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Method for stimulating the falling asleep and/or relaxing behavior of a person and an arrangement therefor

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US4573449A
US4573449A US06473353 US47335383A US4573449A US 4573449 A US4573449 A US 4573449A US 06473353 US06473353 US 06473353 US 47335383 A US47335383 A US 47335383A US 4573449 A US4573449 A US 4573449A
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Prior art keywords
counter
pulse
breathing
person
asleep
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Expired - Fee Related
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US06473353
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Egon F. Warnke
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Warnke Egon F
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    • AHUMAN NECESSITIES
    • A61MEDICAL OR VETERINARY SCIENCE; HYGIENE
    • A61NELECTROTHERAPY; MAGNETOTHERAPY; RADIATION THERAPY; ULTRASOUND THERAPY
    • A61N1/00Electrotherapy; Circuits therefor
    • A61N1/18Applying electric currents by contact electrodes
    • A61N1/32Applying electric currents by contact electrodes alternating or intermittent currents
    • A61N1/36Applying electric currents by contact electrodes alternating or intermittent currents for stimulation
    • A61N1/36014External stimulators, e.g. with patch electrodes
    • A61N1/36021External stimulators, e.g. with patch electrodes for treatment of pain
    • AHUMAN NECESSITIES
    • A61MEDICAL OR VETERINARY SCIENCE; HYGIENE
    • A61MDEVICES FOR INTRODUCING MEDIA INTO, OR ONTO, THE BODY; DEVICES FOR TRANSDUCING BODY MEDIA OR FOR TAKING MEDIA FROM THE BODY; DEVICES FOR PRODUCING OR ENDING SLEEP OR STUPOR
    • A61M21/00Other devices or methods to cause a change in the state of consciousness; Devices for producing or ending sleep by mechanical, optical, or acoustical means, e.g. for hypnosis
    • AHUMAN NECESSITIES
    • A61MEDICAL OR VETERINARY SCIENCE; HYGIENE
    • A61MDEVICES FOR INTRODUCING MEDIA INTO, OR ONTO, THE BODY; DEVICES FOR TRANSDUCING BODY MEDIA OR FOR TAKING MEDIA FROM THE BODY; DEVICES FOR PRODUCING OR ENDING SLEEP OR STUPOR
    • A61M21/00Other devices or methods to cause a change in the state of consciousness; Devices for producing or ending sleep by mechanical, optical, or acoustical means, e.g. for hypnosis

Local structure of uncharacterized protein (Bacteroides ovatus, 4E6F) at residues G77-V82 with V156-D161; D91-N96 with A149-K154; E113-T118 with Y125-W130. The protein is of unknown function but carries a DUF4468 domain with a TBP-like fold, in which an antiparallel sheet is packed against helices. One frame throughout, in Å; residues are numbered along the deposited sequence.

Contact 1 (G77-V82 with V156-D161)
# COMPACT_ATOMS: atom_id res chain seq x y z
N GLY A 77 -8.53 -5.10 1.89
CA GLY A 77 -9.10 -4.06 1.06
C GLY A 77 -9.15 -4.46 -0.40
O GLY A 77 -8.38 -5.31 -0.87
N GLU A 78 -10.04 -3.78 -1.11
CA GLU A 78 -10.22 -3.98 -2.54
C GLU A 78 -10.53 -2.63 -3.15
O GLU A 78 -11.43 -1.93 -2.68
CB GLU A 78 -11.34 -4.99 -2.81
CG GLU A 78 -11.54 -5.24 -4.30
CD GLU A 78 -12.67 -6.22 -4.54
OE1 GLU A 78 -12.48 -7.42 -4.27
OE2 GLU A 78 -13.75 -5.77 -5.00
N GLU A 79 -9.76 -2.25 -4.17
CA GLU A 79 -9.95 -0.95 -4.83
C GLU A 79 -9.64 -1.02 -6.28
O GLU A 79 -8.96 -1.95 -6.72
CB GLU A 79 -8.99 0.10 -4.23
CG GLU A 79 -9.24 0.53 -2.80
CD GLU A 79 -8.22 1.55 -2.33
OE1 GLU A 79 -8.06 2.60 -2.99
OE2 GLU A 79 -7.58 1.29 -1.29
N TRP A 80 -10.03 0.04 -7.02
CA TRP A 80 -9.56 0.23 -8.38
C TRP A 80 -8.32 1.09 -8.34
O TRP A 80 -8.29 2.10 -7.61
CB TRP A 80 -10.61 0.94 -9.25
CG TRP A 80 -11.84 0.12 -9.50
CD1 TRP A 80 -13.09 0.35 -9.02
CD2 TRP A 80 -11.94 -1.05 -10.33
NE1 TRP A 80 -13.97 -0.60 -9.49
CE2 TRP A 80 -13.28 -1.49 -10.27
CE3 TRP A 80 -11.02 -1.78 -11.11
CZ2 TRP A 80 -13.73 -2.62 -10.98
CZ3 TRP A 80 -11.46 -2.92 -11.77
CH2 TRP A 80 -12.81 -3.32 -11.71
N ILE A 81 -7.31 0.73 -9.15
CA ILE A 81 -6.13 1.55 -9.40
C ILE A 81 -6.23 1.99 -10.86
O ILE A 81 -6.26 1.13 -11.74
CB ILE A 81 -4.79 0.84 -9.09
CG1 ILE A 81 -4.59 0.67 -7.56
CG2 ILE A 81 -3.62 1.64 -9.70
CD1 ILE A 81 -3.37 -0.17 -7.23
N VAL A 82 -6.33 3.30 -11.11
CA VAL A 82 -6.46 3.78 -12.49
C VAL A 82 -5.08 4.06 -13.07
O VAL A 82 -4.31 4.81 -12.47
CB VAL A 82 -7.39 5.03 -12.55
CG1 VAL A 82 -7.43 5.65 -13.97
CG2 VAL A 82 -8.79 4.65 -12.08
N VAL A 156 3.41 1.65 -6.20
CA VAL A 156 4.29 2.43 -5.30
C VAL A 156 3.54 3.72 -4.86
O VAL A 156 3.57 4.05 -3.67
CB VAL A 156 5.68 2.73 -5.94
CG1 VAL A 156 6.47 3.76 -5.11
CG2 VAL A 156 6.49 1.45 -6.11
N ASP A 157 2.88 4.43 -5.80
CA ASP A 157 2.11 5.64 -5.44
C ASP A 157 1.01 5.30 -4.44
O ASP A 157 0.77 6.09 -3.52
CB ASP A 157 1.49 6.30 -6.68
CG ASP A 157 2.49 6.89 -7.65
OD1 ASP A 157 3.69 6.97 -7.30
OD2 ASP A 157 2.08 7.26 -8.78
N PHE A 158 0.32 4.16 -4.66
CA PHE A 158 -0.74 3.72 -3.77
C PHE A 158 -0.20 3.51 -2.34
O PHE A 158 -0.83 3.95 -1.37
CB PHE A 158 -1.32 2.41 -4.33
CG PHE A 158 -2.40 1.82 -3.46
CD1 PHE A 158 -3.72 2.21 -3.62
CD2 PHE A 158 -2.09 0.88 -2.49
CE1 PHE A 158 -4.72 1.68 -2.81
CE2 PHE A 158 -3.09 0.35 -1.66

• A61M2021/0005Other devices or methods to cause a change in the state of consciousness; Devices for producing or ending sleep by mechanical, optical, or acoustical means, e.g. for hypnosis by the use of a particular sense, or stimulus
    • A61M2021/0027Other devices or methods to cause a change in the state of consciousness; Devices for producing or ending sleep by mechanical, optical, or acoustical means, e.g. for hypnosis by the use of a particular sense, or stimulus by the hearing sense
    • AHUMAN NECESSITIES
    • A61MEDICAL OR VETERINARY SCIENCE; HYGIENE
    • A61MDEVICES FOR INTRODUCING MEDIA INTO, OR ONTO, THE BODY; DEVICES FOR TRANSDUCING BODY MEDIA OR FOR TAKING MEDIA FROM THE BODY; DEVICES FOR PRODUCING OR ENDING SLEEP OR STUPOR
    • A61M21/00Other devices or methods to cause a change in the state of consciousness; Devices for producing or ending sleep by mechanical, optical, or acoustical means, e.g. for hypnosis
    • A61M2021/0005Other devices or methods to cause a change in the state of consciousness; Devices for producing or ending sleep by mechanical, optical, or acoustical means, e.g. for hypnosis by the use of a particular sense, or stimulus
    • A61M2021/0044Other devices or methods to cause a change in the state of consciousness; Devices for producing or ending sleep by mechanical, optical, or acoustical means, e.g. for hypnosis by the use of a particular sense, or stimulus by the sight sense

Abstract

A method and apparatus is provided with which a person suffering from sleeplessness can be more easily relaxed and may more rapidly fall asleep. In particular, sound pulses are emitted by an electro-acoustic transducer, according to the cadence of which, the person seeking to fall asleep is induced to breathe in and out over a predetermined period of time. By suitably selecting the pulse sequence frequency, the pitch and the amplitude of the sound pulses may be adjusted thereby enhancing the process of falling asleep.

Description

BACKGROUND OF THE INVENTION

The invention relates to a method for stimulating falling asleep and/or relaxing behavior of a person by means of an electronic arrangement.